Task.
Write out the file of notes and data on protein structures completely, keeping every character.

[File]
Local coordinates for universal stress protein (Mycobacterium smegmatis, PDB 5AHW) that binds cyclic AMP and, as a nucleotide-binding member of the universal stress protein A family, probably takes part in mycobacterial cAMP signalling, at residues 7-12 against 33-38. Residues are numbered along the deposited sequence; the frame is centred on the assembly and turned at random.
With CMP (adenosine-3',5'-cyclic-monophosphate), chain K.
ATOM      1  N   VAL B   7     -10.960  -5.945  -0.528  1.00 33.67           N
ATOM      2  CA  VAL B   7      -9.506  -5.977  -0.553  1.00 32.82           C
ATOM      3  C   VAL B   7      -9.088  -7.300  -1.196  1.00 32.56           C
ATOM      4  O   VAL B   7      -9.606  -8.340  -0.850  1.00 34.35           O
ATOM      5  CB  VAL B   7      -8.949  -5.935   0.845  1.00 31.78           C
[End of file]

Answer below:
Local coordinates for universal stress protein (Mycobacterium smegmatis, PDB 5AHW) that binds cyclic AMP and, as a nucleotide-binding member of the universal stress protein A family, probably takes part in mycobacterial cAMP signalling, at residues 7-12 against 33-38. Residues are numbered along the deposited sequence; the frame is centred on the assembly and turned at random.
With CMP (adenosine-3',5'-cyclic-monophosphate), chain K.
ATOM      1  N   VAL B   7     -10.960  -5.945  -0.528  1.00 33.67           N
ATOM      2  CA  VAL B   7      -9.506  -5.977  -0.553  1.00 32.82           C
ATOM      3  C   VAL B   7      -9.088  -7.300  -1.196  1.00 32.56           C
ATOM      4  O   VAL B   7      -9.606  -8.340  -0.850  1.00 34.35           O
ATOM      5  CB  VAL B   7      -8.949  -5.935   0.845  1.00 31.78           C